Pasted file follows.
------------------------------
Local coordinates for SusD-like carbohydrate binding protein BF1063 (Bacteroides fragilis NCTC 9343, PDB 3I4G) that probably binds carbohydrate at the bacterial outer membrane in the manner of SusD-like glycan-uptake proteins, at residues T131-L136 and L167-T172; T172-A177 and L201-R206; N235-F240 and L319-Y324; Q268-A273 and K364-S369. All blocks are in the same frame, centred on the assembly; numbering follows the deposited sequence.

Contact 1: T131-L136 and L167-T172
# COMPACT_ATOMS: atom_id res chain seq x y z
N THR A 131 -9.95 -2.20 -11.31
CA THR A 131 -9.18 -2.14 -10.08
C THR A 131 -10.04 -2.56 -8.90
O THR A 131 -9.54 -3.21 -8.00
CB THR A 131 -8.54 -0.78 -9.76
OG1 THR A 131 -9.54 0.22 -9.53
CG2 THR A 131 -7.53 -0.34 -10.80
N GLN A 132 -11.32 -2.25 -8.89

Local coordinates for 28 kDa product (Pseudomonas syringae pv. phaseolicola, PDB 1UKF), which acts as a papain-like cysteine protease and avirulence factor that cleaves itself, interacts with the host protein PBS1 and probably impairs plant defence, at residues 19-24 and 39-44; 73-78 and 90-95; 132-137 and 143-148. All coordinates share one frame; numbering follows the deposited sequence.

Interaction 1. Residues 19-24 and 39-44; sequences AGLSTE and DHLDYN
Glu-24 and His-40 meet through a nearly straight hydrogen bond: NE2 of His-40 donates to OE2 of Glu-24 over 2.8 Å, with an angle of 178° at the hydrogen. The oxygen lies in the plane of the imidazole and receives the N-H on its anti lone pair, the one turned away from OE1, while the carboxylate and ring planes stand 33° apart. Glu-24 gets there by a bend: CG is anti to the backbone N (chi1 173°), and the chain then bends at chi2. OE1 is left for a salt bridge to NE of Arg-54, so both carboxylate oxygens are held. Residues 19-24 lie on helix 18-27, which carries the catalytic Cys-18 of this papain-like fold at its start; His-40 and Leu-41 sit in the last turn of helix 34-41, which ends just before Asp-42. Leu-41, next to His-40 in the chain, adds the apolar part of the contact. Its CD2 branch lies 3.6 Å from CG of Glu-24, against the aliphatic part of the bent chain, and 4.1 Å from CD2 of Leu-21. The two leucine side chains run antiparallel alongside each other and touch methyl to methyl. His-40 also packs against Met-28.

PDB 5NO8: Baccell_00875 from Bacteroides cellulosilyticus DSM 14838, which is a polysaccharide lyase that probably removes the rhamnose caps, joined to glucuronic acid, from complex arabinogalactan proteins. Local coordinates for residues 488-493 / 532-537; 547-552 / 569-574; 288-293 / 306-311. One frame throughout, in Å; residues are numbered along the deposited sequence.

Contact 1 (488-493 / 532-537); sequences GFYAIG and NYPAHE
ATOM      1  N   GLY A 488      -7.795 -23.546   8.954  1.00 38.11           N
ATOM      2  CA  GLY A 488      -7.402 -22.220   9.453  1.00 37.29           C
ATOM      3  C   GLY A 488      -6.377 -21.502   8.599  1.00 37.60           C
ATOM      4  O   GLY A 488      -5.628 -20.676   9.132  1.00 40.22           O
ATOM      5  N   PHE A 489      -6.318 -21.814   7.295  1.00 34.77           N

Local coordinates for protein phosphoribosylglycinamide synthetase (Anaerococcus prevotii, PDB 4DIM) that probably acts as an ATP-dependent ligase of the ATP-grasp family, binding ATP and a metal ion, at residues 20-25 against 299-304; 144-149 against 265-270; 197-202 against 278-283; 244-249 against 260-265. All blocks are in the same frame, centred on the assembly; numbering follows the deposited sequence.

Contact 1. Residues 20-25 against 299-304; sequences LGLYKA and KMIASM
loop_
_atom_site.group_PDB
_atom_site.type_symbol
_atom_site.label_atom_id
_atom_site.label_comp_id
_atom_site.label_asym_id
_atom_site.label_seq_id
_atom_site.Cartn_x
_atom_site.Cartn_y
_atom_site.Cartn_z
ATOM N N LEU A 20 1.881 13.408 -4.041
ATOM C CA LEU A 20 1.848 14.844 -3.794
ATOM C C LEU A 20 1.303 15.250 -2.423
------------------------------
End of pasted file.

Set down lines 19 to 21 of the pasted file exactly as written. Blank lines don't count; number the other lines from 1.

ATOM      3  C   GLY A 488      -6.377 -21.502   8.599  1.00 37.60           C
ATOM      4  O   GLY A 488      -5.628 -20.676   9.132  1.00 40.22           O
ATOM      5  N   PHE A 489      -6.318 -21.814   7.295  1.00 34.77           N